The Boston Globe

With Super Bowl Sunday just two weeks away, and the
end of January around the corner, now is the time to
beware the lure of stock market myths.

The myth known as the Super Bowl Predictor - or
Indicator or Theory, depending on whom you ask - says
if a team from the original National Football League
wins the championship, the stock market is likely to
go up. But if a team from the original American
Football League wins, the market is headed for a dive.

Then there's the January Effect. If the market is up
at the end of the first month of the year, it's likely
to be up for the whole year. And if it's down at the
end of January, it'll be down for the whole year. Or
so that theory goes.

The trouble with these and other theories, such as the
Hemline Indicator or the Triple Crown Curse: There's
no cause and effect between the theory and the stock
market, even if statistics suggest there's been close
to a 90 percent correlation at times.

Why should the market go up if an old NFL team wins,
or down if an old AFL team takes the title? And why
should the yearly market performance depend on January

And as for the Hemline Indicator or the Triple Crown
Curse, they go like this: Falling hemlines suggest a
falling stock market, and a year in which a horse wins
the Triple Crown will likely be a bearish one.

I don't know which way hemlines are going these days,
and I don't follow the races, but the stock market has
certainly been down so far this month. If it closes in
negative territory at the end of January, are we
really to believe the market will be in the red once
again at the end of 2002?

That would mean three down years in a row for the
market, which hasn't happened since the 1930s.

As unlikely as these theories may seem, they actually
have been tracked by market analysts, studied by
economists and mathematicians, and bandied about by
the financial press.

Robert H. Stovall, currently senior vice president and
market strategist for Prudential, has been the keeper
of the Super Bowl Predictor, doing it as a lark and
not as an investment recommendation, although he's
acknowledged he may have created a "financial

But with the predictor wrong the last few years, it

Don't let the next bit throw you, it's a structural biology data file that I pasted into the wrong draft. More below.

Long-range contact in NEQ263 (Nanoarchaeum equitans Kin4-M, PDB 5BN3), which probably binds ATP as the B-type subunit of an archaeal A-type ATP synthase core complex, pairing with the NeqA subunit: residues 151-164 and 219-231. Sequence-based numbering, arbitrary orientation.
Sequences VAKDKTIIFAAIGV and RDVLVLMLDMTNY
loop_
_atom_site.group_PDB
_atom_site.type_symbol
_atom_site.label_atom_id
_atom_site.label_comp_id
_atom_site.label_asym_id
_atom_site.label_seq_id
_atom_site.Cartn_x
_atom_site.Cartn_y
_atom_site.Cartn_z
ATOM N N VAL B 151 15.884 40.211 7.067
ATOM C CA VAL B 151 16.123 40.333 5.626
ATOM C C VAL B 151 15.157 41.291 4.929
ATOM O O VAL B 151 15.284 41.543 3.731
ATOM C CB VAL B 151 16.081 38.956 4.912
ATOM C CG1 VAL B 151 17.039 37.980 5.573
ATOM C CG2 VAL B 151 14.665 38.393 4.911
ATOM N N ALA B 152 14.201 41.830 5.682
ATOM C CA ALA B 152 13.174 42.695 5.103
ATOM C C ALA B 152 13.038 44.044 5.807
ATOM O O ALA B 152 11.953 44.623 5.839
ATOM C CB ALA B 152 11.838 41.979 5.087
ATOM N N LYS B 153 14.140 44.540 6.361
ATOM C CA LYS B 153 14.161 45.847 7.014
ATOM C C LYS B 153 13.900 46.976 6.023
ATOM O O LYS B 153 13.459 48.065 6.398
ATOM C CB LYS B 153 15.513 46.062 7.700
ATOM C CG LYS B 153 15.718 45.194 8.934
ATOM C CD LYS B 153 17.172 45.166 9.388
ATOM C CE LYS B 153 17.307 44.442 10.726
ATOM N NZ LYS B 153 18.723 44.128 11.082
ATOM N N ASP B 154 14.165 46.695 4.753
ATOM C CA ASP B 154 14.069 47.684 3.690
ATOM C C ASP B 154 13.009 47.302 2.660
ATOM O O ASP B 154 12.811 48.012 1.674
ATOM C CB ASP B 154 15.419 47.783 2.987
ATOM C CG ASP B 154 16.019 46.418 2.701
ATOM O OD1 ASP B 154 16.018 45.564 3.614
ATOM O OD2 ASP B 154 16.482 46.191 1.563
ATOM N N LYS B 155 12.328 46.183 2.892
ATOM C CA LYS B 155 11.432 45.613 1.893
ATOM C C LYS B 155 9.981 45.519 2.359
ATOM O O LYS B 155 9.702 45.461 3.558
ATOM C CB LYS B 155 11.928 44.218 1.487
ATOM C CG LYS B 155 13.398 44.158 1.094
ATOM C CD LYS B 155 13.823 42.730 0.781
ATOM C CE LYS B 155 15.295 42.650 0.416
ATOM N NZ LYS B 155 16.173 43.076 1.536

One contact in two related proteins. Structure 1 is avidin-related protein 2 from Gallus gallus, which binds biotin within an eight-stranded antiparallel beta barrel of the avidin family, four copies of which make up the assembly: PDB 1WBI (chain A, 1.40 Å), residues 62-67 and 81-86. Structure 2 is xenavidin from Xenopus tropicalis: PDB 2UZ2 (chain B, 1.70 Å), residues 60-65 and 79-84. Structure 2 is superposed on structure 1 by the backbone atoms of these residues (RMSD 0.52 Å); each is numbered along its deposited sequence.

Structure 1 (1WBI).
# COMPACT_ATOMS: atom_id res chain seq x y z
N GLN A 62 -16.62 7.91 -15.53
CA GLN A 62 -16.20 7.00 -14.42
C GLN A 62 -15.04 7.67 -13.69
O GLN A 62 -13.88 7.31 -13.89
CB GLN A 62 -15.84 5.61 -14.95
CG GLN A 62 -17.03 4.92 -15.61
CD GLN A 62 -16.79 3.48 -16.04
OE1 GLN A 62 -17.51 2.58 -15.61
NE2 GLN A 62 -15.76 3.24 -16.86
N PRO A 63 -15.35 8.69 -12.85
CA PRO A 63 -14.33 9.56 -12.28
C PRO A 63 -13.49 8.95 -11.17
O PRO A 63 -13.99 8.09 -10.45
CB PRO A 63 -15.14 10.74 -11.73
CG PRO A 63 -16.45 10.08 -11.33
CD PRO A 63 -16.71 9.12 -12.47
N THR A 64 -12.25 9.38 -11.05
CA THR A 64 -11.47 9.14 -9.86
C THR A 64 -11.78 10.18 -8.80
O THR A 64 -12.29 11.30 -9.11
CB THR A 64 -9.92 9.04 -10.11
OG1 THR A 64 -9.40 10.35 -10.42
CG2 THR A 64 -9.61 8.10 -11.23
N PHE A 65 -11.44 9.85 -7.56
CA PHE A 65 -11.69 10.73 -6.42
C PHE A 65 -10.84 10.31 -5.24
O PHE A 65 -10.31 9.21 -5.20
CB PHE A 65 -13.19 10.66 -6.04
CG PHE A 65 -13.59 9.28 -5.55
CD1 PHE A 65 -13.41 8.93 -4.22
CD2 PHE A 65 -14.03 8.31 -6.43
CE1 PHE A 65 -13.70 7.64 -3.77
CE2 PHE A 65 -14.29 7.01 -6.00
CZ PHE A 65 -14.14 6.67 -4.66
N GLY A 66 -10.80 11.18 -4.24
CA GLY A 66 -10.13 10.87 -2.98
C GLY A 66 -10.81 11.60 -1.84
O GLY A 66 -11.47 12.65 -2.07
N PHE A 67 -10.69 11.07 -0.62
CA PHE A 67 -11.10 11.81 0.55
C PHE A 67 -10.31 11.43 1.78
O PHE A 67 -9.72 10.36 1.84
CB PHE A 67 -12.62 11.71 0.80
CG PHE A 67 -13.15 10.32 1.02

appears Stovall may be losing interest.

A December 2000 item on said he'd given
it up after the predictor was wrong three years in a
row. But a few weeks later, just before the
Ravens-Giants Super Bowl matchup last year, Stovall
was still being quoted by the media, saying that
whichever team won, it was a bullish sign.

That's because the Baltimore Ravens, while an American
Football Conference team, has its roots in the
original National Football League, as the Cleveland
Browns. So even if the AFC team won, which it did, it
should suggest an up market. Or so the theory goes.
But we all know the market headed south in 2001. The
predictor is now 0-4 since 1998.

If that's not enough to disprove the Super Bowl theory
to you, maybe a recent study by economics professor
Paul M. Sommers at Middlebury College in Vermont will.

Applying a statistical test to the Super Bowl results
and the annual change in the Dow Jones industrial
average over three decades, Sommers found no evidence
to support the theory. In fact, the longer the period
of analysis, the weaker the theory, so that it's no
more telling than the flip of a coin.

"While the Super Bowl Theory still enjoys popular
support, its predictive power today is much less than
what it was 12 or even six years ago," Sommers wrote
in The College Mathematics Journal.

"Despite the Super Bowl Theory's surprisingly strong
early record, reading the sports page now is not
making it any easier to read economic tea leaves," he

In an interview last week, Sommers added, "I don't
think it works. It doesn't hold as fast as it did
several years ago."

He's also studied the January Effect and the "Santa
Claus Rally." In an analysis of the January Effect
between 1970 and 2001, Sommers found that in the 20
times that the Dow closed up in January, the market
was up 18 times for the year, and in the 12 times it
closed down in January, it was down seven times for
the year.

"It's curious," said Sommers, adding that it seems
stronger than the Super Bowl Theory.

But with the bearish markets in 2000 and 2001 (despite
an up month in January last year), and with the Dow
down about 3 percent so far this month, Sommers is not
hoping for the January Effect to hold true in 2002 -
for the sake of his and everyone else's investments.
To further investigate these and other theories, check
out the "Anomalies" link on www.inves

For a lark, and to show how ridiculous these theories
can be, I thought I'd invent a new one based on 2002
being a rare palindromic year. The idea came to mind a
few weeks ago when my brother-in-law, a London banker
with a mathematics degree from Cambridge University,
made a chance comment.

Well, someone's already beat me to the punch. Chet
Currier, a Bloomberg News columnist, calls it the
"palindromic precedent," suggesting that if 1991, the
last palindromic year, is a sign, 2002 should be a
recovery year.

The beauty of this theory is it's hard to prove or
disprove, with so many years between palindromes. The
last before 1991 was 1881, and difficult to find stock
market data for. But I tracked down historical results
from Yale economist Robert J. Shiller. Between January
1881 and January 1882, the Standard & Poor's Composite
Stock Price index fell 4.36 percent.

Well, based on that, I'd say the Palindromic
Prognosticator suggests a 50-50 chance that 2002 could
be a down year.